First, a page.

But that will require setting aside the straightjacketed political arguments advanced by environmentalists and opening America up to all viable means of producing energy. The “Green New Deal” advanced by those on the far left may sound catchy, but it would leave gaping holes in our energy future to fit the narrow ideological views of its proponents.

Let’s begin with nuclear power, a carbon-free energy source that already provides 20 percent of U.S. electrical generating capacity. Shortsighted Green New Dealers would completely phase out nuclear power production, rather than following promising new technological developments that could lower the cost and increase the safety of nuclear reactor design. They insist that we “follow the science” when it comes to climate change but abandon it when it comes to improving and advancing nuclear energy that would continue to help lower CO2 emissions.

Other promising energy producing technologies also deserve more consideration. One that would address two big challenges is “waste-to-energy” electrical generation. Garbage landfills everywhere are breaking at their seams. And much of the recyclable paper and plastic waste we separate out of the waste stream is piling up with no buyers. But this waste is potential fuel. Before enviros go bonkers, they should remove their blinders and look to successful advanced waste-to-energy technologies.

Last, but not least, the U.S. should continue to develop solar and wind power generation. While these alternative energy sources currently provide 10 percent of U.S. energy production, as solar panel and wind turbine costs continue to drop, they can generate more future electric power. But these intermittent power sources depending on sun and wind will continue to require back-up, which takes us back to “all of the above.”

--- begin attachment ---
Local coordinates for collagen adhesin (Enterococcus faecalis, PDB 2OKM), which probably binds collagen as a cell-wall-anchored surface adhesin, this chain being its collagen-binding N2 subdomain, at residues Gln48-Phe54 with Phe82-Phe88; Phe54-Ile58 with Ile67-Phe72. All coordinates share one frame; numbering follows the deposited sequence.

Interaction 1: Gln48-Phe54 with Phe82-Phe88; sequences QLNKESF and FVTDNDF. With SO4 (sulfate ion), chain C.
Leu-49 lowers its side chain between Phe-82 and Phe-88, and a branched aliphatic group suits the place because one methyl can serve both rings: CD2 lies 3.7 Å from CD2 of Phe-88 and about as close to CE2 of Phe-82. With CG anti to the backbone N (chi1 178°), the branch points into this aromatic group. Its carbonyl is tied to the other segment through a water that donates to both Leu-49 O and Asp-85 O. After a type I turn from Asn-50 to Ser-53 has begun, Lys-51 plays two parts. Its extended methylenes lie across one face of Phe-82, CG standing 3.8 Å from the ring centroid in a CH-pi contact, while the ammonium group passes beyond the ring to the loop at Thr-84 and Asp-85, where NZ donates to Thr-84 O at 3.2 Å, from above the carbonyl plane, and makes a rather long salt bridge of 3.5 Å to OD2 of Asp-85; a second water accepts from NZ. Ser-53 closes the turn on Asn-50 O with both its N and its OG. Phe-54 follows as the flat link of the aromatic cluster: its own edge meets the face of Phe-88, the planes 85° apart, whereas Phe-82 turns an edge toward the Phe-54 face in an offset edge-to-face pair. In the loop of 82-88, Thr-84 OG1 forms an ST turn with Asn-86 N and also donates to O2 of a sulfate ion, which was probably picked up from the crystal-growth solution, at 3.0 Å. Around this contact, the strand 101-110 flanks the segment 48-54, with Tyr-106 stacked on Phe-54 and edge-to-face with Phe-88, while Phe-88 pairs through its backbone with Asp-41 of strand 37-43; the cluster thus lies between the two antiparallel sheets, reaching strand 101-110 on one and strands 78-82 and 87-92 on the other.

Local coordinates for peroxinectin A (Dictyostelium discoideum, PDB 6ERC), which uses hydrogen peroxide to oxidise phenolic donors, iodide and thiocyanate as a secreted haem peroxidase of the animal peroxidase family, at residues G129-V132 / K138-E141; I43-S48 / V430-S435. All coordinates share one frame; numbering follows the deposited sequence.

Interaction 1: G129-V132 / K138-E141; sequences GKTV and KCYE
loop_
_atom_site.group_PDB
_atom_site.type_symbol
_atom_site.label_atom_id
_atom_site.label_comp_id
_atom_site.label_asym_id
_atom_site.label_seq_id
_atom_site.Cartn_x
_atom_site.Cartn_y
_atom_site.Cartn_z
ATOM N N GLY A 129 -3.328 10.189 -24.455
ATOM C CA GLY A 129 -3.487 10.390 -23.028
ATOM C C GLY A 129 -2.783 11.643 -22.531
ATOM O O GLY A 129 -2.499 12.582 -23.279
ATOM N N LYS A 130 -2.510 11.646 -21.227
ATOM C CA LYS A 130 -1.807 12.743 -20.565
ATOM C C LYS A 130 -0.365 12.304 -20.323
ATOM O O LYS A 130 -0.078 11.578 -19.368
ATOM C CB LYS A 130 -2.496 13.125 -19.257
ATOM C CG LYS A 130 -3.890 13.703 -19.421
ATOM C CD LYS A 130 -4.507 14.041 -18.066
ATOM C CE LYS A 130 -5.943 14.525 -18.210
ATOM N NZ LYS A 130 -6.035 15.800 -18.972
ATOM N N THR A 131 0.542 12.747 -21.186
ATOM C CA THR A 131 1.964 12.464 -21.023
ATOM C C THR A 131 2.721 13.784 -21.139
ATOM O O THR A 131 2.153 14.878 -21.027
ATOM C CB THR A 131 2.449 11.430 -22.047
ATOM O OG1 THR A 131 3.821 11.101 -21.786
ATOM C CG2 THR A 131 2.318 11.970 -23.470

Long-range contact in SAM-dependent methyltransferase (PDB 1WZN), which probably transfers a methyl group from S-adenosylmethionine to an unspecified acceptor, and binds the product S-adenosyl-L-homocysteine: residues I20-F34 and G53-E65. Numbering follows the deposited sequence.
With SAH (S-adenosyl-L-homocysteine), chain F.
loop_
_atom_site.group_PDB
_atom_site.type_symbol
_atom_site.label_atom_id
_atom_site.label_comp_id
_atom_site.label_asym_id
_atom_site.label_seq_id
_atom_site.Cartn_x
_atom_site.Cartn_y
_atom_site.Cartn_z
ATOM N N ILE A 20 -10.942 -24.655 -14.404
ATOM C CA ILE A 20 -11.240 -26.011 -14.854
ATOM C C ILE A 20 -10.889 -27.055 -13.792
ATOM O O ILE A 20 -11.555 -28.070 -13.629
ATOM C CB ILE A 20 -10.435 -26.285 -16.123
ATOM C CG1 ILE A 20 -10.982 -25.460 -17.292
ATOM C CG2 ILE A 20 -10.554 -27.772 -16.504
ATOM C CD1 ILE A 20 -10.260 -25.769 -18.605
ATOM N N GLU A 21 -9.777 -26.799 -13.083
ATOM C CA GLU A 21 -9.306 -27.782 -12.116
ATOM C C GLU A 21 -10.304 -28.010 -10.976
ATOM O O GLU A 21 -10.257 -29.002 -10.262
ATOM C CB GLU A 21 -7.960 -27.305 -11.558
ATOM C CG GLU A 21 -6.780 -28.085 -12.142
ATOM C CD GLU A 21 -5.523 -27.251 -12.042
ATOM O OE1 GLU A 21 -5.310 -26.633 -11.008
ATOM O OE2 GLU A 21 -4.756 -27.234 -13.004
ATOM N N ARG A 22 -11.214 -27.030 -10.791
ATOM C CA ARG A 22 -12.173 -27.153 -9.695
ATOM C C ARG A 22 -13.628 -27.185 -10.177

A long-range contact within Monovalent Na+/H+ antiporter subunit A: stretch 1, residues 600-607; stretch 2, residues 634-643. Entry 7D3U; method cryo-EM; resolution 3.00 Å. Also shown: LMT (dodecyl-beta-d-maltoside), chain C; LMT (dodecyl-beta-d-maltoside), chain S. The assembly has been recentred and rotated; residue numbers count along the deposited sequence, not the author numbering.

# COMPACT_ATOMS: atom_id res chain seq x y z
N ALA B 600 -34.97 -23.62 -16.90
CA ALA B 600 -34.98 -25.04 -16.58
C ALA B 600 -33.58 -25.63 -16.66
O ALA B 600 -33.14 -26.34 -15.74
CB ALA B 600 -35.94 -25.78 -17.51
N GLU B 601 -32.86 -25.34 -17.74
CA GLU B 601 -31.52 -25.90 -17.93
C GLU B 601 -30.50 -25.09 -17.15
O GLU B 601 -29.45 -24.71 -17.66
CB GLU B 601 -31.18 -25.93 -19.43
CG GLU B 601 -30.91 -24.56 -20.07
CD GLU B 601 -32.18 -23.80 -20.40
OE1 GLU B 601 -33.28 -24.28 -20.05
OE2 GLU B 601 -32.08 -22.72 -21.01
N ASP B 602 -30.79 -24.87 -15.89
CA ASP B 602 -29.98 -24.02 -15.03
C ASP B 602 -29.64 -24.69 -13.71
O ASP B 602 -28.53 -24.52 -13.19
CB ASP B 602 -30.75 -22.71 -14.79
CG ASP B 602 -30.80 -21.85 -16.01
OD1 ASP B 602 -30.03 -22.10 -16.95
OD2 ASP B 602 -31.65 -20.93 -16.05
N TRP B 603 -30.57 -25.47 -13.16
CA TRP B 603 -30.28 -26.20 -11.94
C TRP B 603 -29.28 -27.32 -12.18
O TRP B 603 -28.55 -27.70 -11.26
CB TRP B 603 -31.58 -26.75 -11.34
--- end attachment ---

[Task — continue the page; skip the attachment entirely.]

This column was originally published in the Long Island Herald Community Newspapers.

Former Senator D’Amato served a distinguished 18-year career in the U.S. Senate, where he chaired the Senate Banking Committee and was a member of the Senate Appropriations and Finance Committees. While in the Senate, Mr. D’Amato also Chaired of the U.S. Commission on Cooperation and Security in Europe (CSCE), and served on the Senate Intelligence Committee. The former Senator is considered an expert in the legislative and political process, who maintains close relationships with Members of Congress on both sides of the aisle. He is regularly called upon for his advice and counsel, and is recognized for his incisive analysis of national and international political affairs. The former Senator will share insights gained from his years in Washington “with a clear-eyed view of the political forces that shape the world we live in today.” To read more of his reports — Click Here Now.

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In a little reported but major milestone, the United States recently became the number one oil producer in the world.
oil, energy, natural gas, environment
Wednesday, 31 July 2019 11:22 AM